Water Bears Revived After 30 Years of Deep Freeze

Water Bears

Water bears are probably the hardiest animals in existence, able to live through extreme heat, cold, pressure, radiation, and even the vacuum of space. Now, these water-dwelling critters have set a new personal best, with cryobiologists from Japan successfully reviving a tardigrade after it had been frozen for more than 30 years. What’s more, the defrosted creatures even managed to reproduce; with one laying 19 eggs of which 14 successfully hatched.

The water bears were able to survive this time in the cooler thanks to a process known as cryptobiosis. This is a state of extreme hibernation that many microscopic creatures use to survive difficult environments, such as those lacking water or air. In the tardigrade’s case, the creature’s metabolism slows down to less than 0.01 percent of its normal rate; it sheds nearly all of the water in its body, and curls up into a “tun” state — forming a tiny, indestructible pellet. It’s thought that some tardigrade species replace the water in their cells with natural antifreeze (glycerol) or crystalline sugars to preserve their structure.

In the case of these recently-revived tardigrades, the creatures were originally collected in November 1983 in moss samples from East Antarctica. The samples were stored at −20 °C after collection, and thawed in May last year over several days. Individual tardigrades were collected from the moss, with two of the creatures — nicknamed Sleeping Beauty (SB)-1 and SB-2 — judged to be alive. (Their bodies were still curled up in the “tun” state, while the others had stretched out again in miniature rigor mortis.) These individuals were then placed on a culture plate, immersed in water (Volvic), and left in the dark to think things over.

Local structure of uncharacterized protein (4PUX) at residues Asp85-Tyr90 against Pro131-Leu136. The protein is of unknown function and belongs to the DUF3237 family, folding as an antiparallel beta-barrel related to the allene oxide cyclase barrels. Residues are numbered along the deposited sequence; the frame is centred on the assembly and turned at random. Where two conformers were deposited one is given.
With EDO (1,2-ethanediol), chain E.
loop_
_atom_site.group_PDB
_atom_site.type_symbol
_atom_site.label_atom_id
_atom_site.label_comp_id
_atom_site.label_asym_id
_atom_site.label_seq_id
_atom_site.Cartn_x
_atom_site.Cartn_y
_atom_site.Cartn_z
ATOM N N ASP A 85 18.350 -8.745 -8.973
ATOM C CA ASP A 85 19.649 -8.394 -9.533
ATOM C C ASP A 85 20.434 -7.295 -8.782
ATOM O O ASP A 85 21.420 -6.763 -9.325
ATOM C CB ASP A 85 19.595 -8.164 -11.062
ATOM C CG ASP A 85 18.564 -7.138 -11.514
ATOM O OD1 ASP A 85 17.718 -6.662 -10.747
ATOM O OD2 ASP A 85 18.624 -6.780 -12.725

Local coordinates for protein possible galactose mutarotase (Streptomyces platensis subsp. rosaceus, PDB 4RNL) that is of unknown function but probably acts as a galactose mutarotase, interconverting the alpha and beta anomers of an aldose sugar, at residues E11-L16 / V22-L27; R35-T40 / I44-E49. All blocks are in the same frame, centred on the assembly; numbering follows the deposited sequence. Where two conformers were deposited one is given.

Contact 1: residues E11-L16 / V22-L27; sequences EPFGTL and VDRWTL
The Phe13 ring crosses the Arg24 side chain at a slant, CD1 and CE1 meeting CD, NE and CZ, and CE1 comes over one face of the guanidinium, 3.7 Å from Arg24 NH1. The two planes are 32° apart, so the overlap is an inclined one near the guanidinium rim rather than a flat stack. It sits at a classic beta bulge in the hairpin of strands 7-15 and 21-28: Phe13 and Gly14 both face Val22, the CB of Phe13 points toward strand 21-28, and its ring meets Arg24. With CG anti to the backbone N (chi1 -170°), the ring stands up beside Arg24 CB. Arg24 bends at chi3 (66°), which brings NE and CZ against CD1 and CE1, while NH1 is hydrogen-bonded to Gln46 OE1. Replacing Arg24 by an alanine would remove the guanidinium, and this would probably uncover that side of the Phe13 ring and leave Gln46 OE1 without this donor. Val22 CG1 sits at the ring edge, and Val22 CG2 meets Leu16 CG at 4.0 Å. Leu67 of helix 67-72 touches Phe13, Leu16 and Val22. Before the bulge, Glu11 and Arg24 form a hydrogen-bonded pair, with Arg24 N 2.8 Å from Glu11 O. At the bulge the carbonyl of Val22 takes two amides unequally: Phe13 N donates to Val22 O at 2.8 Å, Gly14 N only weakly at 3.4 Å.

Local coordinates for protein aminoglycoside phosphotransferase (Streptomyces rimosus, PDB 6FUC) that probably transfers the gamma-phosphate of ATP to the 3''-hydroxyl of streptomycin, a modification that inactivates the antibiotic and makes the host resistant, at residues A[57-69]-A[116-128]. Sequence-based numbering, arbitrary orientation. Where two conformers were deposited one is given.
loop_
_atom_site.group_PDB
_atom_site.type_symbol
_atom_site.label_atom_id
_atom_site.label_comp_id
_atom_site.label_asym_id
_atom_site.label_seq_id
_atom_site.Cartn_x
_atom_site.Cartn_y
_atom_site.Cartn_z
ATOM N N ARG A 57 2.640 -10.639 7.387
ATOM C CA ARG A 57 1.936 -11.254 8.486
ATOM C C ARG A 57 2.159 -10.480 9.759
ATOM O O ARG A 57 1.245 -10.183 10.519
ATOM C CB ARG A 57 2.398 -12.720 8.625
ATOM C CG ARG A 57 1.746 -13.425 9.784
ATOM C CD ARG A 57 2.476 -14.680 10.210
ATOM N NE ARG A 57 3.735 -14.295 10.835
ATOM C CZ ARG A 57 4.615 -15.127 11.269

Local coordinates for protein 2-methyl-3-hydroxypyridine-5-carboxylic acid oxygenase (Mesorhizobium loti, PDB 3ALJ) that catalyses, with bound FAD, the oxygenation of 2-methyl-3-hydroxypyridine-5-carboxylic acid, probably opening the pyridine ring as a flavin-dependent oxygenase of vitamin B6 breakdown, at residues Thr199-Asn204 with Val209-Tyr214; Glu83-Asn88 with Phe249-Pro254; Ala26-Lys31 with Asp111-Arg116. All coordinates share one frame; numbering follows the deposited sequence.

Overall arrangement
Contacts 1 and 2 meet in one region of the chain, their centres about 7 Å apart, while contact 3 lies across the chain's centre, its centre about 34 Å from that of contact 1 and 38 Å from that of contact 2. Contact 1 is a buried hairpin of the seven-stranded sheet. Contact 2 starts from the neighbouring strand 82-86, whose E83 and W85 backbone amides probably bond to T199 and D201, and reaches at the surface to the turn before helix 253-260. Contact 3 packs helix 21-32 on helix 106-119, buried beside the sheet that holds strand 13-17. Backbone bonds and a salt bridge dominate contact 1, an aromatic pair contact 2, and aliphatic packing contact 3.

Water Bears

The tardigrades came to very, very slowly. Imagine taking a 31-year sleep and then instead of a hot cup of coffee when you wake up, all you’re given is a sip of water and a bit of algae to munch on. Here are the scientists from Tokyo’s National Institute of Polar Research (NIPR) describing the process for SB-1:

“SB-1 first showed slight movement in its 4th pair of legs on the first day after rehydration. This progressed to twisting of the body from day 5 along with movement in its 1st and 2nd pairs of legs, but the movements remained slow. After starting to attempt to lift itself on day 6, SB-1 started to slowly crawl on the agar surface of the culture well on day 9, and started to eat the algal food provided the culture plate on day 13.”

After taking nearly two weeks to come around, SB-1 started developing eggs on day 21, depositing them in five clutches by day 45. (Some female tardigrades can reproduce asexually.) SB-2, unfortunately, didn’t make it. It started moving at about the same time as SB-1, but stopped eating around two weeks in and died on day 20. An egg that had also been retrieved from the frozen moss sample was revived as well, hatching into a fully functional tardigrade on day six, which then went on to lay its own eggs just eight days later. This is a species that just doesn’t know how to quit.

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